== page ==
4. Extensions to DNSSEC

The DNSSEC community has extended the DNSSEC core and the cryptographic algorithms both in terms of describing good operational practices and in new protocols. Some of the RFCs that describe these extensions include:

5. Additional Documents of Interest

The documents listed above constitute the core of DNSSEC, the additional cryptographic algorithms, and the major extensions to DNSSEC. This section lists some additional documents that someone interested in implementing or operating DNSSEC might find of value.

There will certainly be other RFCs related to DNSSEC that are published after this one.

6. IANA Considerations

IANA already has three registries that relate to DNSSEC:

The rules for the DNSSEC algorithm registry were set in the core RFCs and updated by [RFC6014], [RFC6725], and [RFC9157].

This document does not update or create any registries.

7. Security Considerations

All of the security considerations from all of the RFCs referenced in this document apply here.

8. References

8.1. Normative References

Eastlake 3rd, D., "RSA/SHA-1 SIGs and RSA KEYs in the Domain Name System (DNS)", RFC 3110, DOI 10.17487/RFC3110, , <>.
Arends, R., Austein, R., Larson, M., Massey, D., and S. Rose, "DNS Security Introduction and Requirements", RFC 4033, DOI 10.17487/RFC4033, , <>.
Arends, R., Austein, R., Larson, M., Massey, D., and S. Rose, "Resource Records for the DNS Security Extensions", RFC 4034, DOI 10.17487/RFC4034, , <>.
Arends, R., Austein, R., Larson, M., Massey, D., and S. Rose, "Protocol Modifications for the DNS Security Extensions", RFC 4035, DOI 10.17487/RFC4035, , <>.
Hardaker, W., "Use of SHA-256 in DNSSEC Delegation Signer (DS) Resource Records (RRs)", RFC 4509, DOI 10.17487/RFC4509, , <>.
Laurie, B., Sisson, G., Arends, R., and D. Blacka, "DNS Security (DNSSEC) Hashed Authenticated Denial of Existence", RFC 5155, DOI 10.17487/RFC5155, , <>.
Jansen, J., "Use of SHA-2 Algorithms with RSA in DNSKEY and RRSIG Resource Records for DNSSEC", RFC 5702, DOI 10.17487/RFC5702, , <>.
Weiler, S., Ed. and D. Blacka, Ed., "Clarifications and Implementation Notes for DNS Security (DNSSEC)", RFC 6840, DOI 10.17487/RFC6840, , <>.

8.2. Informative References

Eastlake 3rd, D., "DSA KEYs and SIGs in the Domain Name System (DNS)", RFC 2536, DOI 10.17487/RFC2536, , <>.
Weiler, S. and J. Ihren, "Minimally Covering NSEC Records and DNSSEC On-line Signing", RFC 4470, DOI 10.17487/RFC4470, , <>.
StJohns, M., "Automated Updates of DNS Security (DNSSEC) Trust Anchors", STD 74, RFC 5011, DOI 10.17487/RFC5011, , <>.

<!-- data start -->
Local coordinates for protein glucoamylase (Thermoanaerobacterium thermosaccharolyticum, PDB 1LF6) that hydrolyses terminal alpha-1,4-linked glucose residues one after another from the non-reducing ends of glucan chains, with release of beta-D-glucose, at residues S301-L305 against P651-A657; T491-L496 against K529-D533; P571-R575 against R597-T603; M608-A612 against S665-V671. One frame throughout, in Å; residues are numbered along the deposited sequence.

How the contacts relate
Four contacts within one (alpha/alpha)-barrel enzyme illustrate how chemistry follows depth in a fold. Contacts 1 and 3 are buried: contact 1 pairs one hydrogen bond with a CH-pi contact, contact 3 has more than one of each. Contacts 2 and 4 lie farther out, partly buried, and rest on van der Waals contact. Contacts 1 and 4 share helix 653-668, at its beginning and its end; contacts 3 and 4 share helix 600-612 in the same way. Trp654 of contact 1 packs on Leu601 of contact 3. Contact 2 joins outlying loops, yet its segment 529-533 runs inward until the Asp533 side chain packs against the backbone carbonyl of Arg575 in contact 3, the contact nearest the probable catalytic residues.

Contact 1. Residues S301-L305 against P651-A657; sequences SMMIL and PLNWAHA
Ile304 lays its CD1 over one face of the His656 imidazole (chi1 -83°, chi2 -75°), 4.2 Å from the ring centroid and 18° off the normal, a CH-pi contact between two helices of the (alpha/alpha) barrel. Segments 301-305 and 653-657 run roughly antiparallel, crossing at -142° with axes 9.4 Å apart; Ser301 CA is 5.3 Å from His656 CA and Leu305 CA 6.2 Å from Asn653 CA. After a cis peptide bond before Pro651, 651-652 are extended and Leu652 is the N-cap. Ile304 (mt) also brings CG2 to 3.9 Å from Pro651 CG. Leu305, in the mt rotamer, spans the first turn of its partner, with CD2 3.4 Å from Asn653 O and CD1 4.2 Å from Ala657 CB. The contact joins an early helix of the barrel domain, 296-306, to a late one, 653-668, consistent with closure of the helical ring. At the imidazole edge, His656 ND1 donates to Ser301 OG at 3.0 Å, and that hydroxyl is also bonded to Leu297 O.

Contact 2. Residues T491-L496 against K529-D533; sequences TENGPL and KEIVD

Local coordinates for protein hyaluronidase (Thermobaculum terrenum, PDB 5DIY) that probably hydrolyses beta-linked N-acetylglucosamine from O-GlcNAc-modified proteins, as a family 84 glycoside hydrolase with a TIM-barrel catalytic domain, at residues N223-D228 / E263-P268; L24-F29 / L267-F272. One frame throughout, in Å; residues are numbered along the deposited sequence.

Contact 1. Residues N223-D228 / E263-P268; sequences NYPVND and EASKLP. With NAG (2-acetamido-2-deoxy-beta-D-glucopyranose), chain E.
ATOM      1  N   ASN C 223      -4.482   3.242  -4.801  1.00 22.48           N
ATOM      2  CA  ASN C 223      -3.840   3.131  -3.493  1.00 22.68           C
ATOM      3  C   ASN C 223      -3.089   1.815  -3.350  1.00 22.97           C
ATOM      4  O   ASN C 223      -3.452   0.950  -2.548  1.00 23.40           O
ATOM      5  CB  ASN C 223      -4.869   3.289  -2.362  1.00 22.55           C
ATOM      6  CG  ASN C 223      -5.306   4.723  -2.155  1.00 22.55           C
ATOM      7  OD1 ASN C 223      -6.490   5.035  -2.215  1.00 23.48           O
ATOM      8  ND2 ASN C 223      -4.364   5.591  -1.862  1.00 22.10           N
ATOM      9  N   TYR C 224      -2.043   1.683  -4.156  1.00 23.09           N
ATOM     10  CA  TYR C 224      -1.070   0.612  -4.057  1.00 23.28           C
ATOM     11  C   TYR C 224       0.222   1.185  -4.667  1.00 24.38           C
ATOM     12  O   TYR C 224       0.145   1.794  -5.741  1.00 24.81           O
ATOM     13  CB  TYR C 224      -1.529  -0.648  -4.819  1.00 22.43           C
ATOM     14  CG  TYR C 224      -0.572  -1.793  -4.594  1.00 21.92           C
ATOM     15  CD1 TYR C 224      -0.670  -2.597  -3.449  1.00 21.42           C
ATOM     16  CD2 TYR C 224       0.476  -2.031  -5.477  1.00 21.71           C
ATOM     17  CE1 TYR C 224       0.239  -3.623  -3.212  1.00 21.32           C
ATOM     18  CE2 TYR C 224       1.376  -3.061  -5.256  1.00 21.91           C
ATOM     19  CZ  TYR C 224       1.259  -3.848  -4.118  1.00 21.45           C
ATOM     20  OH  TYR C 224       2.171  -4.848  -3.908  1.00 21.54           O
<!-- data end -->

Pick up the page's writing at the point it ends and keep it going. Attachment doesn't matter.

Dolmatov, V., Ed., Chuprina, A., and I. Ustinov, "Use of GOST Signature Algorithms in DNSKEY and RRSIG Resource Records for DNSSEC", RFC 5933, DOI 10.17487/RFC5933, , <>.
Hoffman, P., "Cryptographic Algorithm Identifier Allocation for DNSSEC", RFC 6014, DOI 10.17487/RFC6014, , <>.
Hoffman, P. and W.C.A. Wijngaards, "Elliptic Curve Digital Signature Algorithm (DSA) for DNSSEC", RFC 6605, DOI 10.17487/RFC6605, , <>.
Rose, S., "DNS Security (DNSSEC) DNSKEY Algorithm IANA Registry Updates", RFC 6725, DOI 10.17487/RFC6725, , <>.
Kolkman, O., Mekking, W., and R. Gieben, "DNSSEC Operational Practices, Version 2", RFC 6781, DOI 10.17487/RFC6781, , <>.
Crocker, S. and S. Rose, "Signaling Cryptographic Algorithm Understanding in DNS Security Extensions (DNSSEC)", RFC 6975, DOI 10.17487/RFC6975, , <>.
Gieben, R. and W. Mekking, "Authenticated Denial of Existence in the DNS", RFC 7129, DOI 10.17487/RFC7129, , <>.
Kumari, W., Gudmundsson, O., and G. Barwood, "Automating DNSSEC Delegation Trust Maintenance", RFC 7344, DOI 10.17487/RFC7344, , <>.
Morris, S., Ihren, J., Dickinson, J., and W. Mekking, "DNSSEC Key Rollover Timing Considerations", RFC 7583, DOI 10.17487/RFC7583, , <>.
Ebersman, P., Kumari, W., Griffiths, C., Livingood, J., and R. Weber, "Definition and Use of DNSSEC Negative Trust Anchors", RFC 7646, DOI 10.17487/RFC7646, , <>.
Abley, J., Schlyter, J., Bailey, G., and P. Hoffman, "DNSSEC Trust Anchor Publication for the Root Zone", RFC 7958, DOI 10.17487/RFC7958, , <>.
Hardaker, W., Gudmundsson, O., and S. Krishnaswamy, "DNSSEC Roadblock Avoidance", BCP 207, RFC 8027, DOI 10.17487/RFC8027, , <>.
Gudmundsson, O. and P. Wouters, "Managing DS Records from the Parent via CDS/CDNSKEY", RFC 8078, DOI 10.17487/RFC8078, , <>.
Sury, O. and R. Edmonds, "Edwards-Curve Digital Security Algorithm (EdDSA) for DNSSEC", RFC 8080, DOI 10.17487/RFC8080, , <>.
Wessels, D., Kumari, W., and P. Hoffman, "Signaling Trust Anchor Knowledge in DNS Security Extensions (DNSSEC)", RFC 8145, DOI 10.17487/RFC8145, , <>.
Fujiwara, K., Kato, A., and W. Kumari, "Aggressive Use of DNSSEC-Validated Cache", RFC 8198, DOI 10.17487/RFC8198, , <>.
Hoffman, P., Sullivan, A., and K. Fujiwara, "DNS Terminology", BCP 219, RFC 8499, DOI 10.17487/RFC8499, , <>.
Huston, G., Damas, J., and W. Kumari, "A Root Key Trust Anchor Sentinel for DNSSEC", RFC 8509, DOI 10.17487/RFC8509, , <>.
Wouters, P. and O. Sury, "Algorithm Implementation Requirements and Usage Guidance for DNSSEC", RFC 8624, DOI 10.17487/RFC8624, , <>.
Huque, S., Aras, P., Dickinson, J., Vcelak, J., and D. Blacka, "Multi-Signer DNSSEC Models", RFC 8901, DOI 10.17487/RFC8901, , <>.
van Dijk, P., "NSEC and NSEC3: TTLs and Aggressive Use", RFC 9077, DOI 10.17487/RFC9077, , <>.
Hoffman, P., "Revised IANA Considerations for DNSSEC", RFC 9157, DOI 10.17487/RFC9157, , <>.

Appendix A. Acknowledgements

The DNS world owes a depth of gratitude to the authors and other contributors to the core DNSSEC documents, and to the notable DNSSEC extensions.

In addition, the following people made significant contributions to early versions of this document: Ben Schwartz and Duane Wessels.

Author's Address

Paul Hoffman